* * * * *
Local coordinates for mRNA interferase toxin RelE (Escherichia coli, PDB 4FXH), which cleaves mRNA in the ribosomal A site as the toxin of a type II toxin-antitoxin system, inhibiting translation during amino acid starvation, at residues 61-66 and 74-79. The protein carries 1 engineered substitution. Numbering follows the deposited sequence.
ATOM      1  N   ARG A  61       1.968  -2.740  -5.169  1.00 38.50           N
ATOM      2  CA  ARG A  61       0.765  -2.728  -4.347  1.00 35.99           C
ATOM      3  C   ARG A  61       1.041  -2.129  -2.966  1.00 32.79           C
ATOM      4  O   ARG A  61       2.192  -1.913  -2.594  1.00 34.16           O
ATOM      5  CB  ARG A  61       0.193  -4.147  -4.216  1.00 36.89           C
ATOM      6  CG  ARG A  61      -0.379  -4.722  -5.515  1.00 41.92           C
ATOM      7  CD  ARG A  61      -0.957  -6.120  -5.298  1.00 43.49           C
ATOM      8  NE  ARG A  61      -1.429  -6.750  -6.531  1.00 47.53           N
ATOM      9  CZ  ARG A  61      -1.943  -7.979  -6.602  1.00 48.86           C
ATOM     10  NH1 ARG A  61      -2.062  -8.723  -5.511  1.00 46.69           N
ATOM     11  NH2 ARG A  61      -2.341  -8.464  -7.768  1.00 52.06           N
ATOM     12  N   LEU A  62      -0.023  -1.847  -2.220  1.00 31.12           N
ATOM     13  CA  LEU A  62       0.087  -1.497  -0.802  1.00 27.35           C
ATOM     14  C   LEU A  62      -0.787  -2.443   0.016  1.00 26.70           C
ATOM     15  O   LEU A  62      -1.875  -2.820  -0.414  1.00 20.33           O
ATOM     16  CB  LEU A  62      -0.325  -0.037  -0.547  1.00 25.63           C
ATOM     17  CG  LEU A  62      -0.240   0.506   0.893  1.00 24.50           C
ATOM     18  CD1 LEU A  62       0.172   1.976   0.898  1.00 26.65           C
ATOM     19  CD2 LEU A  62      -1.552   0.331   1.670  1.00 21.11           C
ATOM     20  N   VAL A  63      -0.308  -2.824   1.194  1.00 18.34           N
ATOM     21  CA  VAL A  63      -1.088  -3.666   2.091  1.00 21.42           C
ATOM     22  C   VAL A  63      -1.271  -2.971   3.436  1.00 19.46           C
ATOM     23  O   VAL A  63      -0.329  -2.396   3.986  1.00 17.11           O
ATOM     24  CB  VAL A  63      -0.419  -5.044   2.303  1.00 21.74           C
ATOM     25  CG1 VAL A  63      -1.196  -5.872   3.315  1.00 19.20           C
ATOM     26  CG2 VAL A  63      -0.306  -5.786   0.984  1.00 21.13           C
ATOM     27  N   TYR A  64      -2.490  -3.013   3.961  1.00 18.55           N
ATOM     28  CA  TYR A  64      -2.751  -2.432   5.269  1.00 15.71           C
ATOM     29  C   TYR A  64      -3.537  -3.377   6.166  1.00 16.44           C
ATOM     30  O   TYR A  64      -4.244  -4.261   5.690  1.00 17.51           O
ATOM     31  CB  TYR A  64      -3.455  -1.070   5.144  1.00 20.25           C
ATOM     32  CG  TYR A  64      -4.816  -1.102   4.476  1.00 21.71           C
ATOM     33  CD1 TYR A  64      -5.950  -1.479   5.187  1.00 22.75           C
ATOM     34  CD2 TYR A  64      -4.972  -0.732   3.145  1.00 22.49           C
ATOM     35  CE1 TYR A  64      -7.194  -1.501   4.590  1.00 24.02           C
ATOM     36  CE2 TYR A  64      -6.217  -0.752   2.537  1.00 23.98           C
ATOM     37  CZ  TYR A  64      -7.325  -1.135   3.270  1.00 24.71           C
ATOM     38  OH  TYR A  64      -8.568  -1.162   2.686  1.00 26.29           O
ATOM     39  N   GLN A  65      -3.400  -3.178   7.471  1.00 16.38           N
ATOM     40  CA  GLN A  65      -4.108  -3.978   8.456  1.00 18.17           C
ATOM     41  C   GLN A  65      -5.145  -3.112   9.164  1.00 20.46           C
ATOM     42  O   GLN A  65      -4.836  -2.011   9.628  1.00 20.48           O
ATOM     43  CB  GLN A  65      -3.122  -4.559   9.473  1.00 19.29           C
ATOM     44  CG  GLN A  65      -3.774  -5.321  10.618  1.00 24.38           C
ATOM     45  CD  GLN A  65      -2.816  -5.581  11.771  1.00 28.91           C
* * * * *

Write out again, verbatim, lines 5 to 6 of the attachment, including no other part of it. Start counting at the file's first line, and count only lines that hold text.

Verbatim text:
ATOM      4  O   ARG A  61       2.192  -1.913  -2.594  1.00 34.16           O
ATOM      5  CB  ARG A  61       0.193  -4.147  -4.216  1.00 36.89           C